As the use of web conferencing has increased, hackers have targeted web conferencing for a variety of malicious activities. Because of its architecture and the way it handles user data, Zoom has been a favored target. Contrary to assertions, Zoom sessions are not encrypted end-to-end and a variety of other security flaws have been reported.
Malicious activities perpetrated by hackers have included:
- “Zoom-bombing” — inserting videos and messages into Zoom sessions, sometimes with obscene or hateful content.
- Taking over a user’s machine including tapping into the webcam and hacking the microphone.
- Stealing and exploiting user data collected by Zoom.
Zoom has changed some of its policies and remediated some reported vulnerabilities, but users need to exercise caution in using Zoom or any video conferencing platform.
The FBI recommends the following steps to mitigate teleconference hijacking threats and has provided steps for doing that mitigation within Zoom.
- Do not make meetings or classrooms public. In Zoom, there are two options to make a meeting private: require a meeting password or use the waiting room feature and control the admittance of guests.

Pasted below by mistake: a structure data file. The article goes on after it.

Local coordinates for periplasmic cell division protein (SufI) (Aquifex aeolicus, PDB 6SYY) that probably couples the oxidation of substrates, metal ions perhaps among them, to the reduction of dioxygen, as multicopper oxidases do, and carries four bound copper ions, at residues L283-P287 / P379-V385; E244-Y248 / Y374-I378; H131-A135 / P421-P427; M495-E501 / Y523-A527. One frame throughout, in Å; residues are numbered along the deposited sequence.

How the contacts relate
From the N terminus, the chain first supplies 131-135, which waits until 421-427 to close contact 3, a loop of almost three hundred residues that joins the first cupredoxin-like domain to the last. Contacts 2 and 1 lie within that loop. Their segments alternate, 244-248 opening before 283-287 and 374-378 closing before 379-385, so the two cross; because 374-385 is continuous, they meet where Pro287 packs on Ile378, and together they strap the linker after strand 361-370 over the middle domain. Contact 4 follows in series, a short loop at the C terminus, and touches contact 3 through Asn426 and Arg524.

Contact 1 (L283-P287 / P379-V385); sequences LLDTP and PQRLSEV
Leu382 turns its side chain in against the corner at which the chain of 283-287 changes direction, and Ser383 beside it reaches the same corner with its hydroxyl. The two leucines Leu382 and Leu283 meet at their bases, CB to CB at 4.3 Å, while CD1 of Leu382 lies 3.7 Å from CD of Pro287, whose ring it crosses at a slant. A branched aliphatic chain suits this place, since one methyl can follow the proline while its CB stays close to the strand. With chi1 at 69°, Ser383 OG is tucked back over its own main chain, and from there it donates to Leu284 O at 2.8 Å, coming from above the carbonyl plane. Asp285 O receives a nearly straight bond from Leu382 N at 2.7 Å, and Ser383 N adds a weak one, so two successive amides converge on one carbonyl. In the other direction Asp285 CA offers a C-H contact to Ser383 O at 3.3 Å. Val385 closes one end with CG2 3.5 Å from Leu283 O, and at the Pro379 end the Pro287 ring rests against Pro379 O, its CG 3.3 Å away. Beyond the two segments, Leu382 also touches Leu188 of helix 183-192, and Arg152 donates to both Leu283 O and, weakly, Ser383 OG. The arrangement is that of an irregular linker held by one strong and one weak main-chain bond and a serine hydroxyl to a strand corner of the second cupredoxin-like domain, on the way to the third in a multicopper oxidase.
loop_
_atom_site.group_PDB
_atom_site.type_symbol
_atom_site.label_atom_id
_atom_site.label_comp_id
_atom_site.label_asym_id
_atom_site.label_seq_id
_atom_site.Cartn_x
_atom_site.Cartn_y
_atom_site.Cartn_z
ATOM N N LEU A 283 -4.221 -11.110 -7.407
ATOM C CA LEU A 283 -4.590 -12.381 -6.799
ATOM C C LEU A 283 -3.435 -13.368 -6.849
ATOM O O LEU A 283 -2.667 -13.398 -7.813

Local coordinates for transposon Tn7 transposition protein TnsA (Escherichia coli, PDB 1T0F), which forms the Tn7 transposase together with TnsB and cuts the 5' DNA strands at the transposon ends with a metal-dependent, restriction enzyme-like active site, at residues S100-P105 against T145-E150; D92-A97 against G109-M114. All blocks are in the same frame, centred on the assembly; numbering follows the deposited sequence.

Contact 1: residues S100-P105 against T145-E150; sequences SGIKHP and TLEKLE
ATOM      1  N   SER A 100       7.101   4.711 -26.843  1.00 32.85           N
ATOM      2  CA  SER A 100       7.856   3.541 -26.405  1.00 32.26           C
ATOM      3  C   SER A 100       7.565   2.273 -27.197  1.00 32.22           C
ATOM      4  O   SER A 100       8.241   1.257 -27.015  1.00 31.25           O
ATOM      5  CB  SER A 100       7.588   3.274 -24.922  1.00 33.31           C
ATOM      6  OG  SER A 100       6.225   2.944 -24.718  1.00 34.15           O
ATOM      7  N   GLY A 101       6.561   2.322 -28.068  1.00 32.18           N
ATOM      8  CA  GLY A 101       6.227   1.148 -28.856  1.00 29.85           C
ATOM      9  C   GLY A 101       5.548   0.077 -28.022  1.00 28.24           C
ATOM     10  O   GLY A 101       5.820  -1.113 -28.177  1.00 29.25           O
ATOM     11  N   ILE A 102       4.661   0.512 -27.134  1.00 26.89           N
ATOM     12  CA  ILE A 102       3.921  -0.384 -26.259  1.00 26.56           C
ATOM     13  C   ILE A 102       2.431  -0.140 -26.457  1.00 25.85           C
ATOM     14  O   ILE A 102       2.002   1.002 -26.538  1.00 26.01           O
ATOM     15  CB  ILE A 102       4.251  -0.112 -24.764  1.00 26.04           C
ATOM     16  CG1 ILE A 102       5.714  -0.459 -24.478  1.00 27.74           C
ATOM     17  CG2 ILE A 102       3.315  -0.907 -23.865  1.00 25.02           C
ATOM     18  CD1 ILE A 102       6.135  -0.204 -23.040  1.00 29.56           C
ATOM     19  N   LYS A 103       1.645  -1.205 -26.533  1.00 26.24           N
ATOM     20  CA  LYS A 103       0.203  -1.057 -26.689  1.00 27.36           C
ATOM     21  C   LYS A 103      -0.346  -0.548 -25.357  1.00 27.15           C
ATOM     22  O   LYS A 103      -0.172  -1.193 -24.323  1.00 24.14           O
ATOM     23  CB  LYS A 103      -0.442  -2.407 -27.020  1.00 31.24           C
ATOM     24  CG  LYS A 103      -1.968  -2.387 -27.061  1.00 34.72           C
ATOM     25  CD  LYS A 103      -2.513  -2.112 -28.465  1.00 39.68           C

- Do not share a link to a teleconference or classroom on an unrestricted publicly available social media post. Provide the link directly to specific people.
- Manage screen sharing options. In Zoom, change screen sharing to “Host Only.”
- Ensure that you are using the updated version of remote access/meeting applications. In Zoom: Sign in to Zoom desktop client. Click your profile picture then click “Check for Updates.” If there is a newer version, Zoom will download and install it.
- Lastly, please follow university guidelines for working securely from home.
Resources From Zoom about How to Secure Your Zoom Meetings